The secret prison was set up on a secure U.S. Naval base outside the U.S. and so beyond the slightest recourse to legal oversight. It was there that the CIA clandestinely brought its "suspects" to be interrogated, abused, and tortured.
That description might indeed sound like Guantanamo 2002, but think again. According to New York Times reporter Tim Weiner's new history of the Central Intelligence Agency, Legacy of Ashes -- a remarkable treasure trove of grim and startling information you hadn't known before -- this actually happened first in the Panama Canal Zone in the early 1950s. It was there, as well as at two secret prisons located in Germany and Japan, the defeated Axis powers (and not, in those days, in Thailand or Rumania), that the CIA brought questionable double agents for "secret experiments" in harsh interrogation, "using techniques on the edge of torture, drug-induced mind control, and brainwashing." This was but a small part of "Project Artichoke," a 15-year, multi-billion dollar "search by the CIA for ways to control the human mind."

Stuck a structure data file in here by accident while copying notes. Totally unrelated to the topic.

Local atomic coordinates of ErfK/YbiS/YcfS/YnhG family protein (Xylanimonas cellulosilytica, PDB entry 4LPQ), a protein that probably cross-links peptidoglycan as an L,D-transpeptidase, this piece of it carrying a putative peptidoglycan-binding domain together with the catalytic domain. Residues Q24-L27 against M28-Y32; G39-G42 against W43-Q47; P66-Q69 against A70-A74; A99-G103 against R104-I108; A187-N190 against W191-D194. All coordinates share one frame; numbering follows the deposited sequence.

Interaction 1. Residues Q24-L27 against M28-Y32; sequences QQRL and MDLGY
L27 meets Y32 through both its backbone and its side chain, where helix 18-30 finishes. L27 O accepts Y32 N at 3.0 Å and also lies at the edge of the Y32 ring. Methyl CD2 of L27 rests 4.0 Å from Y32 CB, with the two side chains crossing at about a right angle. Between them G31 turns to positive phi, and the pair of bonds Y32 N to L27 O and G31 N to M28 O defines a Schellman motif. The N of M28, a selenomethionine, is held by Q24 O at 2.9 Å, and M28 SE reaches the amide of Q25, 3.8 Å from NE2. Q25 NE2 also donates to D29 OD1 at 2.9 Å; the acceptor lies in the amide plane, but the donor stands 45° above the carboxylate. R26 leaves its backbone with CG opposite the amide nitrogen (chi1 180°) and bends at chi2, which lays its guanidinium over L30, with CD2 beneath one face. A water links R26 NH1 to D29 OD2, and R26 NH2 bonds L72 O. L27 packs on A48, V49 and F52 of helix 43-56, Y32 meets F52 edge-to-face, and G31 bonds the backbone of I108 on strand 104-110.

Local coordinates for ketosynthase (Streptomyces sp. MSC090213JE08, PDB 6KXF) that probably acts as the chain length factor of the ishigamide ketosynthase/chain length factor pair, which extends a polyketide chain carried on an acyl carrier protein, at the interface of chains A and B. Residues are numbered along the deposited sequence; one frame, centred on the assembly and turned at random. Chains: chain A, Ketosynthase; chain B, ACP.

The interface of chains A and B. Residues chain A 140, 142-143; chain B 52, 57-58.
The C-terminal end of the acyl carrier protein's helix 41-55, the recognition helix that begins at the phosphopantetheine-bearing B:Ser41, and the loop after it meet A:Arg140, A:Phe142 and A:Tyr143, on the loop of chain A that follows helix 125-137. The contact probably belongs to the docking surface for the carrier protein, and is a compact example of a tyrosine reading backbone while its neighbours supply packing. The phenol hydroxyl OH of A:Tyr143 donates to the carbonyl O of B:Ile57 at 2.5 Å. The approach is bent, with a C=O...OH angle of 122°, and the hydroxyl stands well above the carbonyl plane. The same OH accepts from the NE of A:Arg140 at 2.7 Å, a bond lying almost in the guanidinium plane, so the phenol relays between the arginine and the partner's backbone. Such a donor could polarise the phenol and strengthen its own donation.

No book in recent memory has done such a superb job of illuminating the roiling, disastrous, thoroughly destructive path through history of America's top covert-operations agency over the last six decades, what Chalmers Johnson has often called "the president's private army." On first arrival at the Agency's "campus" in Langley, Virginia, Johnson reminds us, CIA Director James Schlesinger, in the typically highhanded fashion of CIA heads, immediately announced, "I am here to see that you guys don't screw Richard Nixon"